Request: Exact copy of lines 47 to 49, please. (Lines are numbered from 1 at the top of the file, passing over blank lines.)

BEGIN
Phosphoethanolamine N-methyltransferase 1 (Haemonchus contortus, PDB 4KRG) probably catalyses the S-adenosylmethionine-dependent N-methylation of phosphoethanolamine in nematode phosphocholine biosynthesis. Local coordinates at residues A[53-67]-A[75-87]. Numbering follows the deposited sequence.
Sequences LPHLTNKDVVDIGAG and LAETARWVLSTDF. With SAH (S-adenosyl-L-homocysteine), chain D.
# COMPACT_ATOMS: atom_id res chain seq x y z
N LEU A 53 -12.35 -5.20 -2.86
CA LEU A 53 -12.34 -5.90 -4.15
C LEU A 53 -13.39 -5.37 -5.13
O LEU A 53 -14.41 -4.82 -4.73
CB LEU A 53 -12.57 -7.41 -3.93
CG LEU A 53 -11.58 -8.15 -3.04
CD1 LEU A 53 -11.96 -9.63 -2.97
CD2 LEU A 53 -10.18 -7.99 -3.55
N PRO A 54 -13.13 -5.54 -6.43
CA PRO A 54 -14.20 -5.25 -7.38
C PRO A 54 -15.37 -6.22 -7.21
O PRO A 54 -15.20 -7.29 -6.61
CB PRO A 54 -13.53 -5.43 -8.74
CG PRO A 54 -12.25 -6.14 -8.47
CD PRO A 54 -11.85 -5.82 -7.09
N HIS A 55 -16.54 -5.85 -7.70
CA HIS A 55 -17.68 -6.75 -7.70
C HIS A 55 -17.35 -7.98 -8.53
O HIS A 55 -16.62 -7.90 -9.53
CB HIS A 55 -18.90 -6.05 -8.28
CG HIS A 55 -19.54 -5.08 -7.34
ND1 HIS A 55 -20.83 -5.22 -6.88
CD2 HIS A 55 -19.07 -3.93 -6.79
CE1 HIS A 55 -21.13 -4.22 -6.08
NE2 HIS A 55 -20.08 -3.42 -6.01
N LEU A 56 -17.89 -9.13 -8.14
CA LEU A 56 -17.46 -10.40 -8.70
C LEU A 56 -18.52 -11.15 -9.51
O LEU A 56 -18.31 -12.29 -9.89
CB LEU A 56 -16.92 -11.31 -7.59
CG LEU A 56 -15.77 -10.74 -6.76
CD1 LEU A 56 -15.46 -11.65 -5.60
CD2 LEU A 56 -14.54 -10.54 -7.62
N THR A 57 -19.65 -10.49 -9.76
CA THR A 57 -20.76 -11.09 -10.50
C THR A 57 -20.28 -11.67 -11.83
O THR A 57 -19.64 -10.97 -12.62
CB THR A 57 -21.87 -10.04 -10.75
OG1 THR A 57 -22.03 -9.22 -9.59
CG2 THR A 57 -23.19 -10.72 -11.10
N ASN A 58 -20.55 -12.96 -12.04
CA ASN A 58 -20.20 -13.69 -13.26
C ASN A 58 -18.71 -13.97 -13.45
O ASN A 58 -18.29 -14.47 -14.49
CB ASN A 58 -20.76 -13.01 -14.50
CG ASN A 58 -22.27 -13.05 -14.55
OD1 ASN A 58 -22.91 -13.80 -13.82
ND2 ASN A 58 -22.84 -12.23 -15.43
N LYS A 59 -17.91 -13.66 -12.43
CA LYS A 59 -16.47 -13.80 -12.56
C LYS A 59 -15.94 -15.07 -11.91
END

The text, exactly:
O ASN A 58 -18.29 -14.47 -14.49
CB ASN A 58 -20.76 -13.01 -14.50
CG ASN A 58 -22.27 -13.05 -14.55